The goal: First, your child's safety. Then, teaching your child good judgment through the conversation that ensues once the child is safe: "You can't cross the street unless you're holding my hand. A car could hit you and hurt you very badly," or "Don't touch the knives. They're very sharp and could cut you."
When to use: When your child loses control.
The goal: Offering your worked-up child a chance to collect herself, and then, to think over what she has done. How you use a time-out is important. If a time-out is presented as a blanket punishment rather than as a self-calming ritual, it is less effective. Screeching, "Go to your room! You're in a time-out!" to an out-of-control child is bound to make her more frantic. Try saying, "We're both pretty upset right now. I think we each need some time by ourselves to calm down before we're ready to talk this over." Once the child is calm, you can tell her about other consequences if her misbehavior demands them.
Taking Away Toys
When to use: When your child intentionally breaks a toy, uses one to hit someone, or fails to put it away. You can start this sometime after your child is a year old, but be sure he is able to think about the toy even when it is out of sight (object permanence), and that he can make the connection between his behavior problems and the toy's disappearance (causality). Don't expect him to change his behavior right away, though.
The goal: This is a great way to help your child learn that his behavior has consequences: "If you can't put away your toys, I'm going to put them in my closet. We can't have them lying on the floor — someone might trip." Be sure to tell your child how long the toy will be off-limits and what he needs to do to earn it back. Otherwise, he may stop caring and give up, and your chance to help him learn will be lost.
When you focus on the important goals of discipline, your child will learn, over time, that it is second only to love. Remember the power of forgiveness: A child who believes that she is bad is bound to keep acting this way. Your child needs to believe in the possibility of behaving better in the future. Perhaps the most powerful disciplinary strategy of all is a physical one after all: a hug.
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Behavior Problems: Strategies to Avoid
When you take away something from a child as a punishment, you run the risk of making it seem more special. Food should not be used as a punishment or a reward. It is a symbol of nurturing, necessary for survival, and is best left unburdened by emotions that punishment and reward call up. When dessert is withheld, you send the message that the rest of the meal is less important — clearly, not what you want to suggest.
The same goes for TV. With the exception of commercial-free, high-quality children's programming, television is rarely special. If you can clearly make the connection between a TV ban and the misbehavior, it can be used sparingly: "I told you to turn the TV off three times, and you couldn't get yourself to stop. There'll be no more TV tonight, and none tomorrow. It's too hard for you to listen when the TV is on."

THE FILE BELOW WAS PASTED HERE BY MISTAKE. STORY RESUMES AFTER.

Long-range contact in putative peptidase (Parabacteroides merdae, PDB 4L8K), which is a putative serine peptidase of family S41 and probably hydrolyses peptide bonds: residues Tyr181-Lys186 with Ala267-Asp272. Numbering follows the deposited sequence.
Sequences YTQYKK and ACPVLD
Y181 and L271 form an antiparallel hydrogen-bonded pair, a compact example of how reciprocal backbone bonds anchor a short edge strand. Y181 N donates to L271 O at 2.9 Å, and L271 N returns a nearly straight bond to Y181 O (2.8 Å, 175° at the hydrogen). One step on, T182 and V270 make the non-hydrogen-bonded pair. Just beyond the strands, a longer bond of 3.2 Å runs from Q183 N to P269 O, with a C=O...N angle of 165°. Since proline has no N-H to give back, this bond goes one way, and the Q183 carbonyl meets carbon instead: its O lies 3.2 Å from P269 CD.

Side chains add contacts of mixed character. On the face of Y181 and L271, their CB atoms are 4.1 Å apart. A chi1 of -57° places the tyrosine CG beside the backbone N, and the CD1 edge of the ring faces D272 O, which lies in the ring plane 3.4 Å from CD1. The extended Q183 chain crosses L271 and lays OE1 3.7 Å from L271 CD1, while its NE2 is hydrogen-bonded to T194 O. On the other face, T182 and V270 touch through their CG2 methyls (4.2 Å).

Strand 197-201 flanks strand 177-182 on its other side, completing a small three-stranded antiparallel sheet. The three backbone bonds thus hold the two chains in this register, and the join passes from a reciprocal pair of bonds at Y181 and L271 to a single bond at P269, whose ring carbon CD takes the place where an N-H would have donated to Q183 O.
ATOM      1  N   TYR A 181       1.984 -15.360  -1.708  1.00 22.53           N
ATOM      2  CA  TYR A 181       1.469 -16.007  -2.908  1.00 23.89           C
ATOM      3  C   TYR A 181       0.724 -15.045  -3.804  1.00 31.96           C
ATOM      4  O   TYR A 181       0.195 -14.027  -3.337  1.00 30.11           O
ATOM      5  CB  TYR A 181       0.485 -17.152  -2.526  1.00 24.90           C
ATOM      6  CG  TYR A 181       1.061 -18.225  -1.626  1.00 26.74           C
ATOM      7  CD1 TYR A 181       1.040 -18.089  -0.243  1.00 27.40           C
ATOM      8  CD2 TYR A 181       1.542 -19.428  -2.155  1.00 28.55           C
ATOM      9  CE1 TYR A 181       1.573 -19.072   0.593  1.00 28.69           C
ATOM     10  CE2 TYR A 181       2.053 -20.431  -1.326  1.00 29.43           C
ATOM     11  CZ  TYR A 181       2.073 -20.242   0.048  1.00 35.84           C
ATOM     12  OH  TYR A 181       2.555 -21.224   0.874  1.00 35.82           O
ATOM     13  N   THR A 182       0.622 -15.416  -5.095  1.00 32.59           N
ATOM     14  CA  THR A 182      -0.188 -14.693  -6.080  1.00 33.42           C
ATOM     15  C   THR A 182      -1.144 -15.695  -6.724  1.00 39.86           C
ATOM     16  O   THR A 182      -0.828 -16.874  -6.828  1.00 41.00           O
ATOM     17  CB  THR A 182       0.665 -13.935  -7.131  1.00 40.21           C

A few words on spanking: When parents spank, it's usually because they lost control themselves. Supporters of spanking might say that it does stop a child's unwanted behavior. Sure it does. But so would any painful or aversive technique. It is a form of behavioral conditioning. If your goal is to teach your child to give in to people who are more powerful — powerful enough to hurt her — this method may appeal to you. But if your goal is to teach your child to know right from wrong, and to care about what's right for its own sake, spanking won't work. How could any child understand if you say, "Don't hit," but then hit her?
Some parents who were spanked as children say, "I was spanked and I turned out alright." But was this because they were spanked or in spite of it? Sometimes, they'll say, "I was bad and I needed it." These parents' lives are often scarred by the sense of their own badness that they grew up with. Others say, "I don't remember why I was spanked. I do remember how much it hurt, how angry it made me, how much I wanted to get back at my parents." Perhaps it did stop the bad behavior momentarily, but what did spanking teach them? If discipline is teaching, spanking is not discipline.
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Behavior Problems: Presenting a United Front
Conflict over rules and consequences among the adults in your child's life can cause misbehavior. When a parent disagrees with another parent, a grandparent, a caregiver, or a teacher, a child is bound to be confused. The solution for the child is usually more bad behavior to find out which adult is right, or who is more powerful.
Unfortunately, parental differences often arise in the midst of a crisis, so working to create a unified approach to discipline is key. These suggestions can help you meet the challenge:
- Identify the behavior problems that are likely to occur during your child's current developmental stage. Decide together how you'll handle these situations when they crop up. Be prepared to compromise, and stick to your agreements.
- If your child misbehaves in front of both of you, make eye contact with each other before responding to your child. If you're not sure that you agree, tell your child to go to his room so that you can discuss the matter. Some children can comply with this as early as age 3, when they're not completely out of control. Young children, though, may be scared that you'll abandon them when you are angry, so be sure your child knows you will be coming back to get him. The trick is to buy time.
- Do not disagree with each other in your child's presence. If you don't approve of how your partner handled a situation, talk it over in private. When your child knows that you take discipline seriously enough to work on it as a team, he, too, will take it seriously.